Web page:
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That assumption probably comes from your native language.
In English you can use "She is" to answer a question like "Who's taller".
However, that's not something all languages allow.
So for example, in my native language(Russian) it would sound extremely weird as a separate sentence("она есть" or "она является").
That's not true -- some words are written with ß and some are written with ss and you can't just use the other spelling when you feel like it.
In Switzerland, only ss is used, but in Germany and Austria, either one or the other will be correct but you're not free to choose.
Since 1996, ß is written only after long vowels and diphthongs, and ss only after short vowels.
So if you know the correct pronunciation, you know how to choose between ß and ss.
A good dictionary should show you whether the stressed vowel is long or short. (Unstressed vowels are almost always short.)
However, s can stand after either long or short vowels, so whether to pick s or ß, or s or ss, is something that simply has to be learned. For example, "er liest" and "er gießt" rhyme perfectly.
I'm afraid that's just the way it is. "Sie" can mean three different pronouns. They are: female singular (she), plural (they), and formal (also 'they,' used for people deserving of respect, e.g. elders, teachers, police officers). The only way to know which "sie" is being used is by looking at the context of the statement. Also, in the case of the formal "Sie," it will always be capitalised, regardless of where it is in a sentence. The other two are only capitalised at the beginning.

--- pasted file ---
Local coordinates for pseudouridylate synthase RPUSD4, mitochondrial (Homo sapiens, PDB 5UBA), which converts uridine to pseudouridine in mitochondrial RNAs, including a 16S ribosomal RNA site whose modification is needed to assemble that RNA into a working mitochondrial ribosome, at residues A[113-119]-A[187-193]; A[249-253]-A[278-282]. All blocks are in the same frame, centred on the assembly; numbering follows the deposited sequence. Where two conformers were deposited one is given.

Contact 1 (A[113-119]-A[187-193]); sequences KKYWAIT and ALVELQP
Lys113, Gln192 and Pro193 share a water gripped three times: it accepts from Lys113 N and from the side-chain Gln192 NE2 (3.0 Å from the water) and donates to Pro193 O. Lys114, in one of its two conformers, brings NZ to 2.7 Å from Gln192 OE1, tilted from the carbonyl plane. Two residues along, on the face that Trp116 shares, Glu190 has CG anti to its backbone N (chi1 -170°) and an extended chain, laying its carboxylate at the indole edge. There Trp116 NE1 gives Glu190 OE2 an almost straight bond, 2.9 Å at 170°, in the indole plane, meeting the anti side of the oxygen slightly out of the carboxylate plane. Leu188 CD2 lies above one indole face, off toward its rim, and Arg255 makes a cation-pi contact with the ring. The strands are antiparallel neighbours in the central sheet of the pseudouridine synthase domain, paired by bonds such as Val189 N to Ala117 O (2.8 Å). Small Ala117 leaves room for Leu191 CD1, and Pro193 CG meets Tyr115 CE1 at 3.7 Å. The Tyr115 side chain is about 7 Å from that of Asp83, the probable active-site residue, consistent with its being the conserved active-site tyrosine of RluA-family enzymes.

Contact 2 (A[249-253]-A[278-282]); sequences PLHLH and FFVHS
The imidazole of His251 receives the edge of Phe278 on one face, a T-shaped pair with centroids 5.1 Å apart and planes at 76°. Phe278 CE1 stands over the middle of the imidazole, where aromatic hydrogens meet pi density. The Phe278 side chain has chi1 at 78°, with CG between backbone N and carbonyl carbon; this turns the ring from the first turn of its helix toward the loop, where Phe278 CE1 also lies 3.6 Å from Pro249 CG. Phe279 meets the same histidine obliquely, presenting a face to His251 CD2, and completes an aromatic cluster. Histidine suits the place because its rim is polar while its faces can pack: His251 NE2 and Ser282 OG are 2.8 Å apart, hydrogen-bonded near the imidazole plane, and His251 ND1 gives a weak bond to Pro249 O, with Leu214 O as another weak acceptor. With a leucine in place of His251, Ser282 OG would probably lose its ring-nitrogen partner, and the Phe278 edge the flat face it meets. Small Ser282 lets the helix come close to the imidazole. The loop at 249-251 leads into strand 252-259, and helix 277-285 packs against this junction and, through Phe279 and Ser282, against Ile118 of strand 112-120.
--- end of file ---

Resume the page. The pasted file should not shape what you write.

They are both sie, but they require different verb forms.
sie "she" almost always has a verb form ending in -t (e.g. sie ist, sie isst, sie trinkt, sie sieht). A notable exception is the modal verbs, as in English: sie kann, sie will, sie muss (just as English says "she can, she will, she must" and not "she cans, she wills, she musts").
sie "they" almost always has a verb form ending in -en (e.g. sie essen, sie trinken, sie sehen). A notable exception is "they are" = sie sind.
"Sie ist." is simply wrong in German. A native speaker would never say this. In English, "She is" works as a reply to something like "Who's at the door?", but this does not work in German. You'd have to say something along the lines of "Sie ist es", which is still a bit unnatural, or simply "Sie".
Unfortunately, accepting "Sie ist" instead of "Sie isst" is hardcoded into the app. It's not something we can change. So you need to police yourselves. Please don't report it. There's nothing we can do about this.
When they're the subject, you can differentiate them by the verb form, e.g. sie isst, sie liest, sie ist, sie hat are "she eats/reads/is/has" while sie essen, sie lesen, sie sind, sie haben are "they eat/read/are/have".
The verb form for sie "she" almost always ends in -t in the present tense; that for sie "they" almost always in -en.
When they're the object, you sometimes can't tell them apart, e.g. ich liebe sie could be "I love her" or "I love them".
That's not true.
ich esse, du isst, er isst (sie isst, es isst); wir essen, ihr esst, sie essen (Sie essen).
isst is not used for Sie but only for er, sie, es as well as for du.
ihr uses esst and not either of esse or essen.
As for the vowel change in the du and er, sie, es forms, that's something some verbs do; just something to remember. Similar in geben: du gibst and sehen: du siehst.